One may think that Drama, Theatre and Performance operate in the same general area. Yes, but each of them reflects uniqueness in terms of practice as well as pedagogy. In addition, it is about how one approaches them in the context of her own practice as an artist or a teacher. Conventionally speaking, Drama privileges the literary text; and it seems to imply, without saying, that the real object of study is the play script and the only prime creator is the playwright. Initially, in India and elsewhere, Drama training was looked upon to counteract the purely literary and textual study of drama that would be considered as the usual area of language and literature departments. With the expansion of higher education, emergence of new institutions, and creation of newer practices; newer perspectives and methodologies evolved. The title ‘Drama department’ began to fall out of favour. As the practices and curriculum expanded to include different sorts of theatrical forms including folk performances and cover studies in theatre companies, stage design, light, music etc; ‘Drama’ became inadequate to address newer changes. One of the reactions came through the resistance to drama as a defining norm. It came from the running of degree courses which offered a more skill based and vocational programmes through Theatre Schools. Of course, some of the Schools, like National School of Drama, do have ‘drama’ in their title though they are not in the training of Drama, in the strict sense of the word.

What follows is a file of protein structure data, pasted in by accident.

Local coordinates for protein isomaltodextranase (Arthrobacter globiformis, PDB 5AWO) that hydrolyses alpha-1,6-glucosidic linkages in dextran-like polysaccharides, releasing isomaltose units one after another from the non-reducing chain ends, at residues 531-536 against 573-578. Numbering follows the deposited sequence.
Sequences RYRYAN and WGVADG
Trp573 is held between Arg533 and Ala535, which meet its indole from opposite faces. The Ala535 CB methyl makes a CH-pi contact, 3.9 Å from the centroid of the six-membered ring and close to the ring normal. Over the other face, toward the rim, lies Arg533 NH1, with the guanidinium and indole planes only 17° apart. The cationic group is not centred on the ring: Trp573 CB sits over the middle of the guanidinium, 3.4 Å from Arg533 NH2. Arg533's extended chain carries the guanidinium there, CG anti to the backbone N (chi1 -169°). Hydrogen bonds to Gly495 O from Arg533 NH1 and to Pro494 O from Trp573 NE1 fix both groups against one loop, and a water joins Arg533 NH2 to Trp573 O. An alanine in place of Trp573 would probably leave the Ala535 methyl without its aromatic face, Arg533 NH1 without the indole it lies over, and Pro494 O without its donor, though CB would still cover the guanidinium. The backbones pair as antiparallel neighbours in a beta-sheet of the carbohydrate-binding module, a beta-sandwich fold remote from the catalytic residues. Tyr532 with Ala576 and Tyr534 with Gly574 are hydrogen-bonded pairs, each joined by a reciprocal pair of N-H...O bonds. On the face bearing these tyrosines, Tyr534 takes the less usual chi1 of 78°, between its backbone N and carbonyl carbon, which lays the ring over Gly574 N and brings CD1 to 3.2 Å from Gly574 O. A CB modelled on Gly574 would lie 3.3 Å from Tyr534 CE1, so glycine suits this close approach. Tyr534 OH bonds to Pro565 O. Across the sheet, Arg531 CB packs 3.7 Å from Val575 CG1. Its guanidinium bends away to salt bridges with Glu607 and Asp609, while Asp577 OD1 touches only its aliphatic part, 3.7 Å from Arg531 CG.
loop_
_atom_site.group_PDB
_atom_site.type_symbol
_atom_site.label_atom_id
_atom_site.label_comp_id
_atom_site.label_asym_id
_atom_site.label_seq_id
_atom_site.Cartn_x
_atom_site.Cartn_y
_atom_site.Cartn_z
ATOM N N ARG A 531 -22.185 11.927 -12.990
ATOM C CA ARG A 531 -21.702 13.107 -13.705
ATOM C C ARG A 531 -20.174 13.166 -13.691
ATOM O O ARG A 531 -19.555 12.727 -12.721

Photo: Ashutosh Potdar
The field of practices and pedagogies expands when one chooses to focus equally on dance, music and theatrical performance. In this, dance, theatre or music does not come as a supplementary or complimentary to each other but on their own. They speak to each other. One would prefer to call it Performance. Then it becomes the broader category. Theatre can form one of the expressions within the category of Performance. Other expressions could be a musical performance, a street play, the act of procession, rituals, games or a dance-theater piece. For Performance, it does not remain only staging of a written drama.

Photo: Ashutosh Potdar

The quote I often use: 'The new paradigm is performance, not theatre' is of the scholar and practioner, Richard Schechner, the pioneer figure in performance studies. Schechner draws attention to forms of performance that take place in venues other than theatres and to the performative in everyday life. This doesn’t mean that one has to be dismissive of Drama and Theatre in Performance. In fact, performance may take both these terms to a new level responding to newer practices and pedagogies that aim at crossing disciplinary boundaries. Thus, extending from Drama and Theatre, Performance creates possibilities of collaborative process with an artist or a team of artists. As well, it extends itself to the other discipline in Humanities.  
Photo: Ashutosh Potdar

In addition, when we say Performance, I do not mean only production and something that we see on the Stage. I also mean the process (es) by which we reach certain stage of work that is ready to present or perform. The process itself becomes quintessential to understanding of an artist in her world experience. Well, it is also urge of an artist that drives her to a Drama, a Theatre or a Performance.

With the term Performance, some of the practitioners that come in mind are Astad Deboo, Sunil Shanbaug, Inder Salim, Padmini Chettur, Parvathy Baul, Anurupa Roy and, performances like that of the Yakshagana, Mayabazar of Surabhi Natya Company, Janam Theatre and the Tamasha.